General Motors CEO Mary Barra is apologizing for GM's safety problems.
Faulty ignition switches are blamed for more than a dozen deaths in the U.S. and Canada over more than a decade. In a House committee hearing on Capitol Hill Tuesday, Bara said GM will "do the right thing.
" Bara, who took the helm of GM in January, vowed to find out why it took the company so long to deal with the problem which has prompted a massive recall.
GM has recalled 2.6 million small cars because their ignition switches can fall out of the run position, causing car engines to stall and air bags to fail.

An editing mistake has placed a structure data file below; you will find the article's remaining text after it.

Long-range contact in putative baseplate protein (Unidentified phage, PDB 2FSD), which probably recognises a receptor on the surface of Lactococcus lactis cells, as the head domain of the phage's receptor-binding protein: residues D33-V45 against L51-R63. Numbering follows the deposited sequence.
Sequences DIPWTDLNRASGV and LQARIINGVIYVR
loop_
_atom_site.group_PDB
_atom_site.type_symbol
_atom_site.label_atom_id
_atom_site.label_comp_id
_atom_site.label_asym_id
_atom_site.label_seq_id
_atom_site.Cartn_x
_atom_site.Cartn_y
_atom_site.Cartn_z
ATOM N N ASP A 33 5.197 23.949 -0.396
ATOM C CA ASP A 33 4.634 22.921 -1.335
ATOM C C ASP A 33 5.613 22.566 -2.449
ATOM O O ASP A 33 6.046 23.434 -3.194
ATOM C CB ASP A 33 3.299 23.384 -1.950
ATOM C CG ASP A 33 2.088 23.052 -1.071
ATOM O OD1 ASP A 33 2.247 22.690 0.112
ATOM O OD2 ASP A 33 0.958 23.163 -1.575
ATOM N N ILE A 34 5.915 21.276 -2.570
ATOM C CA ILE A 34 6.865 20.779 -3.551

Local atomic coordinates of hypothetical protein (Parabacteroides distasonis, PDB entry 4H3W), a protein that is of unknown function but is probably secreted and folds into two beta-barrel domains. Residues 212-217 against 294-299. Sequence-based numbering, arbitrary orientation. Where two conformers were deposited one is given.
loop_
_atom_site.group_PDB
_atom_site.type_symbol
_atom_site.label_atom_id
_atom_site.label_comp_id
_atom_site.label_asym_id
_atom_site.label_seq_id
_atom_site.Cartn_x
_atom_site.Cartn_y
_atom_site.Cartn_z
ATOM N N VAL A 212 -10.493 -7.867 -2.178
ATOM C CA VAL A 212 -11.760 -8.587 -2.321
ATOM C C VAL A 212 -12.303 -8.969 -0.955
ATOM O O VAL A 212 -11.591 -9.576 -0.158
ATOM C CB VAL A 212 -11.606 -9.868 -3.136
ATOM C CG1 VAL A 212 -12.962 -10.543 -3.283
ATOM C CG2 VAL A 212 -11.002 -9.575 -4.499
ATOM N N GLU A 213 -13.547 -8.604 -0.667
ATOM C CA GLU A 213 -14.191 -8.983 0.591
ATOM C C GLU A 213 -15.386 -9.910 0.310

Thirteen deaths are blamed on the problem.
General Motors has hired high-profile attorney Kenneth Feinberg as a consultant as the automaker evaluates how it will respond to families of accident victims affected by defective ignition switches, a problem linked to 13 deaths and dozens of accidents. Fienberg is best known for overseeing the Sept.
11 Victim Compensation Fund as well as funds for victims of the Boston Marathon bombing and the BP oil spill. Bara announced the hiring yesterday saying Feinberg will bring his extensive experience with compensation to the company.
However, Bara would not say whether the automaker will offer compensation to the families of victims or car owners.
Feinberg says his mandate from the company is to consider the options for dealing with issues surrounding the ignition switch matter, and to do so in an independent, balanced and objective manner based upon his prior experience.
Gm has recalled 2.6 million vehicles due to the ignition switch problem.